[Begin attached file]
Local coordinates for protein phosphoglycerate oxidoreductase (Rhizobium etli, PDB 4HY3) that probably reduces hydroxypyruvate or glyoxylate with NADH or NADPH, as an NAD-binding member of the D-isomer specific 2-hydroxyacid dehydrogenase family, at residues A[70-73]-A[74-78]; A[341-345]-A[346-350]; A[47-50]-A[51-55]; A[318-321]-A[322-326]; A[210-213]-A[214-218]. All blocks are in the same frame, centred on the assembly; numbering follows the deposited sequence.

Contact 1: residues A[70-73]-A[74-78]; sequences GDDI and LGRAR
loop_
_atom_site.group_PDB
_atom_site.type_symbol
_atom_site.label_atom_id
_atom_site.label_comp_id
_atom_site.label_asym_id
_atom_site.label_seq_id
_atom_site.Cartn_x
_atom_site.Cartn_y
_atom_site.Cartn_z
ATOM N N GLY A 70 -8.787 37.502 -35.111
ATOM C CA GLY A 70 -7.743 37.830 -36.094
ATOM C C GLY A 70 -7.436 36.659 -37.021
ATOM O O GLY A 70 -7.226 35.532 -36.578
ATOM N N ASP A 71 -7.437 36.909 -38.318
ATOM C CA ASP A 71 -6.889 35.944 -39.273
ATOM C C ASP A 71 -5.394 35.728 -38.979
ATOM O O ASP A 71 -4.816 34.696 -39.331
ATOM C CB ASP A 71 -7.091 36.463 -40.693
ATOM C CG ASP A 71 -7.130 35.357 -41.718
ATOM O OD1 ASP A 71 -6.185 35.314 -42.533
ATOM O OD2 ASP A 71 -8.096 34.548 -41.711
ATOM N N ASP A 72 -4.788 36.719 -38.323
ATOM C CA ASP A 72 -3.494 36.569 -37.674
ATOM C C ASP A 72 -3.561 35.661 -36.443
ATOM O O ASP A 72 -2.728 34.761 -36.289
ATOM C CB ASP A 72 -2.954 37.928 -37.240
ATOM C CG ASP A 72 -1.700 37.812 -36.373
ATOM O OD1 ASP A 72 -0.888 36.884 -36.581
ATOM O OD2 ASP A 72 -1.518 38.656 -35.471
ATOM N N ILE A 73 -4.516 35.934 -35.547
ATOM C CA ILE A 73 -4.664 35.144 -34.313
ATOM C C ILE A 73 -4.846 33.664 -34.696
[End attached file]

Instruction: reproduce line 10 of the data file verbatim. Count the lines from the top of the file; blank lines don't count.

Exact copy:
_atom_site.Cartn_x